The forest along the trail was breathing spring. For the first part of the walk the villagers stayed silent listening to the darkness, to birds taking wings aroused by the unexpected footfalls, to small game rustling through last year's leaves, to dogs barking in the distance and the howling of wolves pursuing their prey.

Later Ver's father raised his voice to strike up a hymn. First only the men joined in later the women, finally young people. Even the old ones joined in the praise with scratchy voices:

The dark half of the year has passed,

Now do the days grow light,
The Earth grows warm again,
We summon the spirits of spring,
Who slept in darkness so long!
Wake up Ausos,
Let flowers sprout!
Wake up Astri,
Let hares come out!

The first hymn was followed by others, and by invocations, and prayers. Names of the gods were cited, names of awe-inspiring deities, names of the primordial being and names of terrifying giants. The prayers, the invocations, the hymns chased away the darkness and with every hymn the night withdrew to the west.


Cantu and Hermo led the small group of their peers heading the pilgrims. Suddenly Cantu pulled Hermo to a halt, "We have to get Buri and Aegir. They are walking with the married men. That's not right! They are not married and therefore have to walk with our group!" Hermo felt uneasy, "They are grown up! They have passed the rites of passage! They are nearly adults!" thinking over his worlds, "However they don't look as old as Ver or Kester! Buri doesn't even have fuzzy cheeks and Aegir sprouts just a few hairs on his upper lip! They don't look like adults do you agree Cantu?"

Nodding Cantu retorted, "You are right as always Hermo. And I want Buri to walk with me!"

"And I would like to walk side to side with Aegir." Hermo whispered longingly "Beyond that the two are our guests of honour. They have to be the first to enter the Holy Circle!"

Both turned back and searched for their new friends in the group of adults. Cutting in on the conversation between Ver and Buri, Cantu begged. "Buri would you and Aegir head the pilgrims together with us boys? Neither of you is married, thus you have to walk with us at the head of the procession." Looking for an even stronger argument to achieve their goal smart Hermo added to Cantu's appeal, "Our High Shaman surely is expecting you to be with us unmarried men. He insists on the tradition!"

"Go, go join the boys, Curly-head!" Ver assisted his brother smiling, knowing this nagging brother all to well, "Cantu is right! I bet the old shaman knows about you already and will be waiting for you to pay your respect to him!"

Kester added, "Yeah, go ahead you two. His Holiness sure is bound to tradition more than anyone else and he gets furious easily!" then he added in a low voice "The old man always wants to be the first to get hold of cute strangers like you!"

Ver, trying to soften the remark, added, "He sure likes to bid welcome to strangers first. Anyway we have to stay back with our wives and the other married people."


The trail was uneven and overgrown with roots and after running along the forest edge wound up as an level sandy path through a wide grassy clearing. After stumbling through the night from midnight till grey dawn everybody was tired. The chanting of the pilgrims had ceased, only the small ones walking on their own tired legs complained quietly. The toddlers however were silently sleeping in the carrying frames on their mothers´ backs.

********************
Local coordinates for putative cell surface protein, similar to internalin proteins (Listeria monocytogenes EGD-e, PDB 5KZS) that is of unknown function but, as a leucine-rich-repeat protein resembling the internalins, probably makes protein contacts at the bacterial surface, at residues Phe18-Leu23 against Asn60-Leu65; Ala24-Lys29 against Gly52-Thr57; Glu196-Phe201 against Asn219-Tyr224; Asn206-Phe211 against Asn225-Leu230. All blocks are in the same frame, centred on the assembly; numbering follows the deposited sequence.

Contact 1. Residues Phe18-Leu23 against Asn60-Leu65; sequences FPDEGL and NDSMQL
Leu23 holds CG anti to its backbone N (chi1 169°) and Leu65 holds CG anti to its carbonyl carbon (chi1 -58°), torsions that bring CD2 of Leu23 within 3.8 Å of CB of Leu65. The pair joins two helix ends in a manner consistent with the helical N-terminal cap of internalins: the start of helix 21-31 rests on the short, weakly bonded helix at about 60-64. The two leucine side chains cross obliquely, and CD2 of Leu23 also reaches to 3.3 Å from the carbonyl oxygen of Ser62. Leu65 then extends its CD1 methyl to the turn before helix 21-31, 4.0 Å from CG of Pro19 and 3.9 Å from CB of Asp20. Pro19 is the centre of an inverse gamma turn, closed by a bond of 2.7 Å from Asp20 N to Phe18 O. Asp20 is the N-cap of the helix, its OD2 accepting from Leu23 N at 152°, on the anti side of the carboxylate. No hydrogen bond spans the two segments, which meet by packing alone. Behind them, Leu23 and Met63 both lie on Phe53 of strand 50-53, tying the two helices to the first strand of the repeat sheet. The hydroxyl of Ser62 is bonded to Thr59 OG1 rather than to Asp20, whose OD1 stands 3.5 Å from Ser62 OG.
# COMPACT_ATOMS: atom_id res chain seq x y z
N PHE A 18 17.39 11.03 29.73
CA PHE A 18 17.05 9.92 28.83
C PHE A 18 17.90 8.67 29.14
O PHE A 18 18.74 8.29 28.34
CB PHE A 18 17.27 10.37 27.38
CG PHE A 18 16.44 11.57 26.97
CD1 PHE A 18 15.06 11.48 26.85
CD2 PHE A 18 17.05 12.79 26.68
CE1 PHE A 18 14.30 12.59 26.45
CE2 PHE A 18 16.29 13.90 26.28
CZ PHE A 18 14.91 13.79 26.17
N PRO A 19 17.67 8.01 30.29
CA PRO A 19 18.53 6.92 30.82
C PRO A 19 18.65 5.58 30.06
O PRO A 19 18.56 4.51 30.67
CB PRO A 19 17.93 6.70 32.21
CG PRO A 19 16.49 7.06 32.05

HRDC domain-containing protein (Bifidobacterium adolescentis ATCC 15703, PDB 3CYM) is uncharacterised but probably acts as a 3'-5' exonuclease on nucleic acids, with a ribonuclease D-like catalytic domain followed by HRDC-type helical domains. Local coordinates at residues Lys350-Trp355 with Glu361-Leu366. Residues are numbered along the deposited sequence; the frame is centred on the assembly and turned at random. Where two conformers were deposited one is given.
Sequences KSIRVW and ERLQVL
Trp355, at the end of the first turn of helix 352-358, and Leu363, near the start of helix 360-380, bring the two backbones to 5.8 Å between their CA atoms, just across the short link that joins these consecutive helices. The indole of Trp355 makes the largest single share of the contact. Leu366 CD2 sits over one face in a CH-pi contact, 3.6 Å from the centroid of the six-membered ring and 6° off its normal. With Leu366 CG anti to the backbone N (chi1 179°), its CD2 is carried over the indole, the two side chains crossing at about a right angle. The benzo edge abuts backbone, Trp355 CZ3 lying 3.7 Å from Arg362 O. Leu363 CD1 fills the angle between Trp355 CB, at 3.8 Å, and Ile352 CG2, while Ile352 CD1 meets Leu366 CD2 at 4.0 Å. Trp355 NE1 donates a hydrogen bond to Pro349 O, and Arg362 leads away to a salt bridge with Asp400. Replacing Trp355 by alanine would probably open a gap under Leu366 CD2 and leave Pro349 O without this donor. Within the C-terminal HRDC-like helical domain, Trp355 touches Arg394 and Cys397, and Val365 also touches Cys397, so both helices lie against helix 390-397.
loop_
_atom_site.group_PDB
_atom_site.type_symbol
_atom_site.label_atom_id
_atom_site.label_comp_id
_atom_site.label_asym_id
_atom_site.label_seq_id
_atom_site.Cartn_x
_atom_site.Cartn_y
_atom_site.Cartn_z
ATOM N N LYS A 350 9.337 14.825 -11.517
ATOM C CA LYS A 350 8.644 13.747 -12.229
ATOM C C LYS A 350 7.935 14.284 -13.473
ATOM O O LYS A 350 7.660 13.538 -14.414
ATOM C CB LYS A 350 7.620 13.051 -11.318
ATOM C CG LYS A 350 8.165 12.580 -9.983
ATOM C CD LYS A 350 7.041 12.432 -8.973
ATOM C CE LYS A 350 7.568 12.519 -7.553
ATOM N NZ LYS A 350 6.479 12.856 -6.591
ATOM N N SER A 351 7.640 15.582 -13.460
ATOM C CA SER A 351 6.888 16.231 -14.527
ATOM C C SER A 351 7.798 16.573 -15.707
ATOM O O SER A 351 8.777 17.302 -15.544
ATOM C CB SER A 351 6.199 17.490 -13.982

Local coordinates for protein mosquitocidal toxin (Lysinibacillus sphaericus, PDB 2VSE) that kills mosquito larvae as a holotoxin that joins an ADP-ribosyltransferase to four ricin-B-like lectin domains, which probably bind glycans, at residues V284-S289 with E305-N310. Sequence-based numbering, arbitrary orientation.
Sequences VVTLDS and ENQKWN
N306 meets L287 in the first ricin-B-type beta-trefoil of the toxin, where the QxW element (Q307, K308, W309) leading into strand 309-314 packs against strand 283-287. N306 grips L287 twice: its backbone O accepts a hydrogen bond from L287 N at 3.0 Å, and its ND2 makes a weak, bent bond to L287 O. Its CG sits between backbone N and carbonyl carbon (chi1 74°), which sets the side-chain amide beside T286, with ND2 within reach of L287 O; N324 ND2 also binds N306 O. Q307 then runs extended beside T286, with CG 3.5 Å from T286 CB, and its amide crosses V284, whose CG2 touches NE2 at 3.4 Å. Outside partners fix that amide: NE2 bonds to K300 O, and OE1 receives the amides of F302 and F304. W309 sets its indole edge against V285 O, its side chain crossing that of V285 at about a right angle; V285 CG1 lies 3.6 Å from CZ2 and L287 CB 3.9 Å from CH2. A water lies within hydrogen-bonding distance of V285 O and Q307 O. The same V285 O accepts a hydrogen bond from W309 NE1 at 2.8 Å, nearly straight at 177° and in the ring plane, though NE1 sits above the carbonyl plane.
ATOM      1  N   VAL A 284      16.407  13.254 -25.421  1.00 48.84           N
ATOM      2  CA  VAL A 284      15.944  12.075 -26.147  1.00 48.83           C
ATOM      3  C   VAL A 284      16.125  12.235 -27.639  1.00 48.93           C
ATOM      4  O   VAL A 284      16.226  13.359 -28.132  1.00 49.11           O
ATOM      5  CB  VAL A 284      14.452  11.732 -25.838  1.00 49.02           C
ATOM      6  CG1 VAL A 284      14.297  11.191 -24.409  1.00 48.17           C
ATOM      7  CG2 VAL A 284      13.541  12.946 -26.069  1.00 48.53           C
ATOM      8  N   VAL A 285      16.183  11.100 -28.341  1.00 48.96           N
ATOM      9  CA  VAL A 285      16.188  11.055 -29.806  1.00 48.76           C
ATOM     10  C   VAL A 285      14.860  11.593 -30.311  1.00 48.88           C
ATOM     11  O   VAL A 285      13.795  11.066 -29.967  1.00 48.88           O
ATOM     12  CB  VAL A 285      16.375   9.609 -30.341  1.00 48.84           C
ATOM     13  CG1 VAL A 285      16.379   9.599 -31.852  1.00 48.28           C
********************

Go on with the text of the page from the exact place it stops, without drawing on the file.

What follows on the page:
Only the teens were chatting animatedly; they were full of expectations because of the things to come. It was not only the celebration of the equinox itself which made them so excited and edgy. It was first and foremost looking forward to meeting relatives who lived further away. For the younger ones it was the prospect of meeting with the girls and boys of their own age and for the older ones to meet with possible mates-to-be. It was the prospect of a lavish feast after the lean months of the cold season, for dances around the fire and for kissing under the cover of the bushes.

Once at the head of the line Aegir and Buri immediately became the centre of the group and both, boys and girls, tried to be as close to the guests as possible, asking questions and trying to touch them. This intrusiveness turned out to be a problem for Cantu and Hermo who expected to have the exclusive privilege of associating with the two strangers. So Cantu was happy, when the sanctuary became visible on the foggy plain. Pulling on Buri´s arm he pointed into the mist, "Buri, look ahead; there the slope ahead of us. It's the bank with the high fence surrounding the ceremonial site, it's the Holy Circle, our sanctuary, the Sun Henge!"

Hermo pointed into the dusk around the Sun Henge, "Look Aegir, big brother, can you see the columns of men approaching the sanctuary! The people from all the villages around are on their way to the Sun Henge. They are coming from near and far, even from the grey mountains. All clans will worship Father Sun this morning!"

From the distance the sanctuary resembled a supernatural molehill in the fog-shrouded plateau overlooking the forest at the far end of the shrubby land. From close up the earthen bank was not more than two head-high crowned by a wooden fence of about the same height. The fence was surmounted by a thatched roof that seemed to belong to an enormous house occupying the whole interior of the sanctuary.

Headed by Cantu and Hermo the people from the fishing hamlet at the river entered the Holy Circle. Passing a V-shaped breach in the bank they crossed a wooden footbridge over a muddy ditch and entered the house-like construction of the sanctuary. It was not a house but just a thatched roof supported by wooden posts running around the circular celebration ground of the Sun Henge. The level ground was grass-covered so that the worshippers sheltered by the roof had a good view of the altar of man-sized stone slabs in its centre.

Shamans in grey cloth walked in measured steps around the big altar chanting hymns quietly. At each corner of the square altar, incense holders emitted grey-white clouds filling the air in the holy circle with the scent of pine resin, juniper berries, lavender and mugwort. The powerful scent rose to heaven and the fresh southern breeze blended the scent with the foggy air hovering over the plateau. There was a pole in the centre of the altar, a wooden pole so slender and high that it seemed to touch the sky.

The Sun Henge had three entrances, one to the north, the second to the south-east and the third to the south-west. The rays of the sun would never enter the sanctuary through the northern entrance. It was reserved for pilgrims visiting the sanctuary. The high gate in the south-east was the opening through which the first rays of the rising sun would gild the altar and the tall pole in the middle of the Henge. The gate in the south-west however allowed the shamans and people to bid farewell to the setting sun.